Wednesday, April 6, 2011

Job Creation Do's and Don'ts

Oh my I have forsaken thee. Far too many months since I've written, not that I've been slackin' off you understand. There has been a lot of activity lately, some good and some not so good.

Good news...Super Bowl MVP Quarterback Aaron Rodger's hails from Chico. Now you KNOW that's got to be good for tourism. (No parade though. You asked for it and we tried our best but it isn't going to happen. Please stop asking...)

Not-so-good news...the State of California remains (seemingly) hopelessly deadlocked on budget negotiations. Too much finger-pointing and not enough compromise(things we all should have learned in grade school) are glaringly absent from the process. That's bad for everyone.

But even with the deadlock on the budget the legislature still seems hell-bent on writing bills that are truly bad for job creation and employers. Two you should know about are AB 10 and AB 22. The Chamber of Commerce is following these closely and lobbying our lawmakers to oppose them both.

AB 22 (Mendoza) negatively affects private employers by restricting their ability to utilize consumer credit reports when making employment decisions.

Employers utilize employee credit reports to assist in the overall evaluation of an applicant, just like they use college degree requirements, past employment references, etc. All these factors together provide objective information regarding an individuals past behavior or character as an indicator of their likely future behavior.

Employees in many industries (think in-home care, senior care facilities, hospitals, car retailers) have access to not only the employer's assets and financial information, but also the assets and financial information of customers. All of us should want employers to have access to all the data they need to help them make the best hiring decision possible. AB 22 needs to be killed.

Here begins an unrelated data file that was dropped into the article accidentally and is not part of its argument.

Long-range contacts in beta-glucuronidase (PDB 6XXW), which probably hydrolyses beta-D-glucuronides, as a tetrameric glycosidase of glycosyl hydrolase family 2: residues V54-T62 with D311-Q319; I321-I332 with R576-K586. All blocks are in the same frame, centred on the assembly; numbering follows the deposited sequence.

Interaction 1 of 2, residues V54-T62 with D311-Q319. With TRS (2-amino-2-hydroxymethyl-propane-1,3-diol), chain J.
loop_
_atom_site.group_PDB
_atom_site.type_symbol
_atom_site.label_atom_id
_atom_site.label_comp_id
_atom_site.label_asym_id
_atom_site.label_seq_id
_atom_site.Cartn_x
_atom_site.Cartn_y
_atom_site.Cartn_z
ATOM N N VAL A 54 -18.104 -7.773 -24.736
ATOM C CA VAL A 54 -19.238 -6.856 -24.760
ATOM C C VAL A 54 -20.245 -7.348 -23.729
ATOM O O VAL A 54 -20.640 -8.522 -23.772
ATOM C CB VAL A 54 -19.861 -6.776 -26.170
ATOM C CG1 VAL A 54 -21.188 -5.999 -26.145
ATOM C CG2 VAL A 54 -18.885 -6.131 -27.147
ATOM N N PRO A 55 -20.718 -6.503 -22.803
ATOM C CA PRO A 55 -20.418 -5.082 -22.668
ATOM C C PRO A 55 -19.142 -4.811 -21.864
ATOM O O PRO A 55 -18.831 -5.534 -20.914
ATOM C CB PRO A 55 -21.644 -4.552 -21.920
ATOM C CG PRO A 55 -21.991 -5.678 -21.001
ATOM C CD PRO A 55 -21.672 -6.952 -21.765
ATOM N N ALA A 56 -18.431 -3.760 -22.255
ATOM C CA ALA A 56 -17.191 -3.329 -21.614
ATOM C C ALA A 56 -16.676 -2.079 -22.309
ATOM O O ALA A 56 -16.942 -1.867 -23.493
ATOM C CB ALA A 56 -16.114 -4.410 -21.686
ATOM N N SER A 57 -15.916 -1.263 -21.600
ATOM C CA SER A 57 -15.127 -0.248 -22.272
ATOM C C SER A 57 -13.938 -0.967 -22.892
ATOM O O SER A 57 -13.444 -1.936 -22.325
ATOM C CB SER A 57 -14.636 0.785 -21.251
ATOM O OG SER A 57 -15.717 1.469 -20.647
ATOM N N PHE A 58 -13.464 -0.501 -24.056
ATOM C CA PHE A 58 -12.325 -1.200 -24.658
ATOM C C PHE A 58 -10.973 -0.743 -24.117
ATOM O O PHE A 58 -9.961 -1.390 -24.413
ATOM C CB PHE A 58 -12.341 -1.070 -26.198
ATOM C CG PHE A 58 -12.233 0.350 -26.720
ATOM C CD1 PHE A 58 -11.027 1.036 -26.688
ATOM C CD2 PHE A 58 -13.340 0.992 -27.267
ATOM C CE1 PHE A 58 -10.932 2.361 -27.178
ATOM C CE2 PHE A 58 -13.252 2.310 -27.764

Next post we'll report on AB 10 (Alejo), another job-killer bill that we're following. But now...back to work!


  1. There is not a thing wrong with my credit, but how I use it is nobody's business. Nobody needs to know how much I owe or to whom I owe it. The idea that this bill is a "job killer" is ludicrous. "Privacy killer" is a more appropriate label.

  2. I agree Jolene. If applicants don't have discipline in one area of their life (like control of their financial life), it is usually a reflection on their discipline/responsibility in other areas of their life that are applicable to being the best candidate for a job. And if an applicant disagrees, then they don't have to apply/work there. Or perhaps they should start their own business?

  3. Thanks for the comments! Important to note that employers don't (or certainly shouldn't) care WHY we use credit, but rather HOW we manage it. Whether we like it or not, how we manage what we owe to others is an indicator of our underlying character.

    It is absolutely true that some folks suffer from a poor credit history due to uncontrollable circumstances (unforeseen medical expenses, death of a spouse, etc.), and those circumstances shouldn't limit their ability to find work.

    But I'm also willing to bet that the criminals in our society who use access to the boss's/customer's financial or personal information to embezzle cash or steal identities, do not have excellent credit histories.

    Again, a credit report is just ONE of many tools that should be available for use in the overall evaluation of a job applicant.